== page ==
(Reuters) - A federal judge in Ohio laid out a plan on Wednesday for the state to restore voting privileges for people who were illegally removed from the state’s voter rolls over the past five years.
The ruling stems from a case in which the ACLU and other plaintiffs sued, saying Ohio’s process for removing people who had died or moved away from voter rolls was illegal because it purged people simply for not voting and not responding to a letter from the state.
Voting rights cases have become pivotal battlegrounds ahead of the Nov. 8 election between Democrat Hillary Clinton and Republican Donald Trump.
The American Civil Liberties Union and others have challenged laws in Wisconsin, Michigan and North Carolina over voting rights issues.
In the Ohio case, the 6th U.S. Circuit Court of Appeals in Cincinnati said Ohio’s process for removing inactive voters was illegal, reversing an earlier ruling by U.S. District Judge George C. Smith.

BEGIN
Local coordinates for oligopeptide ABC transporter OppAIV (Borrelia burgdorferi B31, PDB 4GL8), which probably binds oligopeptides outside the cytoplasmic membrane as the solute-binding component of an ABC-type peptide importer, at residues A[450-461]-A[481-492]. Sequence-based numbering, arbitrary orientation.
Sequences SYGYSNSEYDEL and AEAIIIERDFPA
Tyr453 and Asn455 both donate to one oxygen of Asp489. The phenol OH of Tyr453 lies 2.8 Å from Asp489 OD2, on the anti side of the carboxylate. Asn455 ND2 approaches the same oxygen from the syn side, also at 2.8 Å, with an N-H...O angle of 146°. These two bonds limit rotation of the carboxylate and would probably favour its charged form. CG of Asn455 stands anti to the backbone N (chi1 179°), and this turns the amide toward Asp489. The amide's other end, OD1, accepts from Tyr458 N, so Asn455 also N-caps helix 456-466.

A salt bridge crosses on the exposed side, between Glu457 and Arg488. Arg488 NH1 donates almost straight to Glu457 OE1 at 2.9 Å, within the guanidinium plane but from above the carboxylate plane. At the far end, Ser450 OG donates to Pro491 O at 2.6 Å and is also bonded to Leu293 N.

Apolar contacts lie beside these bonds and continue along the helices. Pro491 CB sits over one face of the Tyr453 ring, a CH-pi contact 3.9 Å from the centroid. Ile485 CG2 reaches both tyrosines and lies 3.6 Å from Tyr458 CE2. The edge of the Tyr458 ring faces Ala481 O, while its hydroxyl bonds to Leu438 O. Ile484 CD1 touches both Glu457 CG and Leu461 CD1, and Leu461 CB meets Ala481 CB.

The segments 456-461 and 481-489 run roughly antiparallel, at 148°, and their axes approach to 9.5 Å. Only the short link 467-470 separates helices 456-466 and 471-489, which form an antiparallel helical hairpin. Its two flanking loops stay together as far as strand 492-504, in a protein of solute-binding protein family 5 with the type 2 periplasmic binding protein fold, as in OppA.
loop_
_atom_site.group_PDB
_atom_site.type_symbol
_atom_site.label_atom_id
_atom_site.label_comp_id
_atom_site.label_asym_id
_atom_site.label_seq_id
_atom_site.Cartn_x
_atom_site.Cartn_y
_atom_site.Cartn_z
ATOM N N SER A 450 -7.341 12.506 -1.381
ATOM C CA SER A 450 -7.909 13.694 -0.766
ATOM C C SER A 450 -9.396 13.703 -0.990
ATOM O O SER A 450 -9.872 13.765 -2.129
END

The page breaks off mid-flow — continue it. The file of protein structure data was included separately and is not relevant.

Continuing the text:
In response, Smith on Wednesday ordered the state to allow people who had been removed from the rolls to cast provisional ballots on election day.
Those ballots will be checked against voter rolls, and if people were purged in the years 2011, 2013 or 2015, their votes will be counted and their registration restored.
“They’ll have to put a provisional ballot which will take a little more time but if they do that, that vote will count,” said Stuart Naifeh, an attorney with Demos, a voter rights and income inequality advocacy group that was among those suing over the policy.
Joshua Eck, a spokesman for Ohio Secretary of State Jon Husted, said the solution was a workable one because it did not require the wholesale restoration of voting privileges to people who had moved away, died or otherwise become ineligible to vote.
Reporting by Sharon Bernstein in Sacramento, Calif.; Editing by Peter Cooney